Perhaps you've read about soldiers having PTSD.
But it's important to know that anyone, not just people who went to war, can end up with post-traumatic stress disorder (PTSD). Even children.
It's normal to feel shaken after a difficult experience. You might take time off work, or not go out socially, as you struggle to process what you went through. But eventually, after a few weeks or a month, you start to get back to your regular routine.
But for some people, the stressful thing they experience or witness is so overwhelming and beyond their comprehension, and leaves them feeling so helpless, that they don’t bounce back.
Instead, you develop persistent physical and emotional symptoms that make normal daily life a challenge.
PTSD symptoms are often grouped into areas, such as re-experiencing, avoidance and numbing, hyperarousal, thought and mood changes, and ‘other problems’.
'Re-experiencing’ can look like:
'Hyperarousal' means symptoms such as:
'Avoidance and numbing' involves:
'Thought and mood changes' include:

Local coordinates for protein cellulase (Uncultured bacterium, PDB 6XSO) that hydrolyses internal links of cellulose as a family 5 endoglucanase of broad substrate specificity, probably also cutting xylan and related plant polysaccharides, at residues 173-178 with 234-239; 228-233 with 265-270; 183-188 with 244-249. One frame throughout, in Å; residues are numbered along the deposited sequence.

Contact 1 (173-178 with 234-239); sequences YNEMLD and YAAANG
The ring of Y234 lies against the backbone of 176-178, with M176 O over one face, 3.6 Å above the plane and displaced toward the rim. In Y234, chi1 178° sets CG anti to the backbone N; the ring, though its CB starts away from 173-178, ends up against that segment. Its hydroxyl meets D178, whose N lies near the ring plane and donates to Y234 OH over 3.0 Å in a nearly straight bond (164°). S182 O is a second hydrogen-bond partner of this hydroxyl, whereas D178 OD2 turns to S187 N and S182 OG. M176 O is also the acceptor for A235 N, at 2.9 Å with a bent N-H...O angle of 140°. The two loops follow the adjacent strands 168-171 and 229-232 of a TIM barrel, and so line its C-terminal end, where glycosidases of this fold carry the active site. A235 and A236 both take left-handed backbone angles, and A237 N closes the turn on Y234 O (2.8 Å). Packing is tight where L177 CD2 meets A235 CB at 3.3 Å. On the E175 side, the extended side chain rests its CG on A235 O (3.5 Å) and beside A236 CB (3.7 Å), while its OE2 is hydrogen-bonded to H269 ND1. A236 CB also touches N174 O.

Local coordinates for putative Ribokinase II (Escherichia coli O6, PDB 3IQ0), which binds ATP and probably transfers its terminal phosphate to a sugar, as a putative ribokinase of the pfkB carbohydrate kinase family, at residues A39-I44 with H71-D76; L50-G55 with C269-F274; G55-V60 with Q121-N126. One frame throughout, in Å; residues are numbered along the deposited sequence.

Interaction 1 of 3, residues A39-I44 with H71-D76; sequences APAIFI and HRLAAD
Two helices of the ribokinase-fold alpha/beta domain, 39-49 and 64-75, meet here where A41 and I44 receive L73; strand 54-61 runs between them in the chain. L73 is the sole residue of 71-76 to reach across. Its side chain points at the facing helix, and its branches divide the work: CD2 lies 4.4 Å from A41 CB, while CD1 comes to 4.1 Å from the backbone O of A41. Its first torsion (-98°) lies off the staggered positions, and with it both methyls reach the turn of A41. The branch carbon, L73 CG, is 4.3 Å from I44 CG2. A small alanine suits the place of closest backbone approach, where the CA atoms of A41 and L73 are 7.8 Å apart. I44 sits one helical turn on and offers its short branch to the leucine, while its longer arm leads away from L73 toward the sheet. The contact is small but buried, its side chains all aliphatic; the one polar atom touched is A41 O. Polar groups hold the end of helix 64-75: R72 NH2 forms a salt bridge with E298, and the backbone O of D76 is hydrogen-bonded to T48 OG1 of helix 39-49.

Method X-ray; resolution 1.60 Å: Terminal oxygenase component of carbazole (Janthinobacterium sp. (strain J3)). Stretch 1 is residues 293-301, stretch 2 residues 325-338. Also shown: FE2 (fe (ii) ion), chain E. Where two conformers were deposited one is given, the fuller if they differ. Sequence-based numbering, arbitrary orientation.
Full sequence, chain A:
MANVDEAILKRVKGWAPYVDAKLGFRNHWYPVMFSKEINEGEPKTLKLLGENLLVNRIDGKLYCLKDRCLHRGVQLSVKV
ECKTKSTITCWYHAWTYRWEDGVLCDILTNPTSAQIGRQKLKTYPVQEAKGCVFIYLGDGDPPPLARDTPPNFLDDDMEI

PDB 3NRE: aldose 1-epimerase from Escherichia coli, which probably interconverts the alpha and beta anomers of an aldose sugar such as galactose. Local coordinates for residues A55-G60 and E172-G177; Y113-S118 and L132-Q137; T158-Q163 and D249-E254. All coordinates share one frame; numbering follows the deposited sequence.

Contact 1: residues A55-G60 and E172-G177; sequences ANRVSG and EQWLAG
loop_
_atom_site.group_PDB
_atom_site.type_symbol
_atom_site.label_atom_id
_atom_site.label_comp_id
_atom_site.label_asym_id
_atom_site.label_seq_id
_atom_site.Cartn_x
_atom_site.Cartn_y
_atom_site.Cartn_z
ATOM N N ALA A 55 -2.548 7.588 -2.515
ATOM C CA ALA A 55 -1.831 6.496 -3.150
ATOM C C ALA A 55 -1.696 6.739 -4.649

'Other problems' can include many physical things, such as:
Post-traumatic stress disorder can hold you back in all areas of life. You might find that you struggle in relationships, aren't living up to your potential at work, and feel awkward socially.
And it tends not to go away without treatment. Some people struggle for years, or even all of their adult life, living a half-life of just getting by.
On a good note, there are treatments that can help. Eye-movement desensitisation and reprogramming (EMDR) is a technique therapists use very effectively for PTSD caused by one event. And cognitive behavioural therapy (CBT) is also shown to help, even in cases of 'complex PTSD', which is post-traumatic stress disorder caused by repetitive trauma such as child abuse.